Isaiah sings the Song of the Suffering Servant; the words have hard edges and the melody is wrenching. It is an intimate Song, and that’s where the pain of Divine rejection is sharply revealed. Good Friday is one of the most powerful days of the year for us as believers. God goes to the mat for us in ways that defy our expectations, yet expand our hope. Still. It is a somber experience of walking, sitting, kneeling, and falling heavily beside this mysterious, beloved God. Jesus takes us from a warm family meal, laced with laughter, gratitude, and deeply personal revelation, to the tree-sheltered garden, which overlooks the city. A garden that has been a refuge for Jesus in the past, for John tells us that his betrayer knew the place.
The readings for today all point to the violation of personal space. This is also often the case for our work with God’s marginalized children at Catholic Charities. What space remains safe? Human beings seek shelter. Living as an unsheltered individual or as a working parent who sees the effects of poverty for her children, leaves our people vulnerable, pressed by the challenges of their circumstances. Is any place safe? Even – as in Northern Nevada this winter – the harsh weather has become a foe penetrating and compromising fragile shelter.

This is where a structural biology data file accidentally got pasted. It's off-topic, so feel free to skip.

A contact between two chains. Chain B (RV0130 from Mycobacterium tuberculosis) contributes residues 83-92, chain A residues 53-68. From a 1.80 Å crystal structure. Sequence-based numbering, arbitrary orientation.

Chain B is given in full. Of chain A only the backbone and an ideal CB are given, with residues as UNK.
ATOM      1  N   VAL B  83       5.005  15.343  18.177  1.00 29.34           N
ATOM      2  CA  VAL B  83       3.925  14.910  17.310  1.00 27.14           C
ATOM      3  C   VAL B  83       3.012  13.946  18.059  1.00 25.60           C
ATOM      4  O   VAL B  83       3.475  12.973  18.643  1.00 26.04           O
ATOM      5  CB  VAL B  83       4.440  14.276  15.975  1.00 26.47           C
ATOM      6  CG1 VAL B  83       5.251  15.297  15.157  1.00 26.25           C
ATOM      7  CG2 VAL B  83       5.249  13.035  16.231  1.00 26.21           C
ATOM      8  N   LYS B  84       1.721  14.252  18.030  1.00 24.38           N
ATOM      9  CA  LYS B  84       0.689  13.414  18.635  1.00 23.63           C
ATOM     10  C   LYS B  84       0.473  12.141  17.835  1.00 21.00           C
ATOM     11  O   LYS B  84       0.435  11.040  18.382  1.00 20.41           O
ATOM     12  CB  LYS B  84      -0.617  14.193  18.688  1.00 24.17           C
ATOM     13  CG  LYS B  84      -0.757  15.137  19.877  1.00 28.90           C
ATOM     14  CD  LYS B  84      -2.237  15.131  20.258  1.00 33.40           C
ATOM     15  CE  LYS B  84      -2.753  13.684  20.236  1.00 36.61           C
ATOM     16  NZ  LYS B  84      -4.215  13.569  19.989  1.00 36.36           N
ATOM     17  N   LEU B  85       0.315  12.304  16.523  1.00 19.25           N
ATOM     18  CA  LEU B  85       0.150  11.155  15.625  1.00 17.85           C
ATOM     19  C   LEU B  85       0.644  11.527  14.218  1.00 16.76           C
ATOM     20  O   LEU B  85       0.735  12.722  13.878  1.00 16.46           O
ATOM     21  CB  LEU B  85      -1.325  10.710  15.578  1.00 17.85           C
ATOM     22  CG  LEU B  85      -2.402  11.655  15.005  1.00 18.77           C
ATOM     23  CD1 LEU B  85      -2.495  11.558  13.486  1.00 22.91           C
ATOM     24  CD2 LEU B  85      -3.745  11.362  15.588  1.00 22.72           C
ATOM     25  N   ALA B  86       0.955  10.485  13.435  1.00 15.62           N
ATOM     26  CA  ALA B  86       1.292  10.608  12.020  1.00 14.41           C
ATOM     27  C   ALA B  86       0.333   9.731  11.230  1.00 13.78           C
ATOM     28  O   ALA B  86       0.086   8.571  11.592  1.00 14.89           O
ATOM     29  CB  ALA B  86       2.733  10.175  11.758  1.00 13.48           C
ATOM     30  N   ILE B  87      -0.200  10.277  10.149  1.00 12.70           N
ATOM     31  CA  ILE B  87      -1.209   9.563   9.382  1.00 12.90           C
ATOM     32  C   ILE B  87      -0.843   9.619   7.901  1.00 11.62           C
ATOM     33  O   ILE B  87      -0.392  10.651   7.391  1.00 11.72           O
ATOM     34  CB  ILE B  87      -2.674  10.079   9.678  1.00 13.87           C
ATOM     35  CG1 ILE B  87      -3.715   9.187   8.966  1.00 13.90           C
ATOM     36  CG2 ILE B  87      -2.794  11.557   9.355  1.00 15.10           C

Yet, the second reading reminds us that “we do not have a high priest who is unable to sympathize.” I have felt deep gratitude for this truth over my lifetime. My ministry to the People of God in parish and diocesan leadership roles has often left me feeling bound before the authority figures with Jesus, in an effort to heed the still, small voice of Spirit in the call to serve. We undoubtedly feel the limits of our ability to respond freely to the needs of our clients, our sisters and brothers, as we face societal laws which often actively hinder mercy.
Ultimately, we believe the promise that the suffering we witness or experience as we stand beneath the cross, is not the last word. Jesus gifts us to one another as he struggles to articulate what is most important: Behold your mother, Behold your son. Subtle as a breeze, we hear the words of Isaiah’s song again…”because of his affliction, he will see the light of days…” and hope swells our hearts as we head into the Triduum.
Monique Jacobs serves joyfully as Director of Mission and Identity. After 40+ years in active professional ministry, Monique has made a home at Catholic Charities of Northern Nevada. She writes, teaches, gives retreats, supports seekers through spiritual direction, and offers weekly spiritual conversations through her YouTube channel, Finding God in All Things.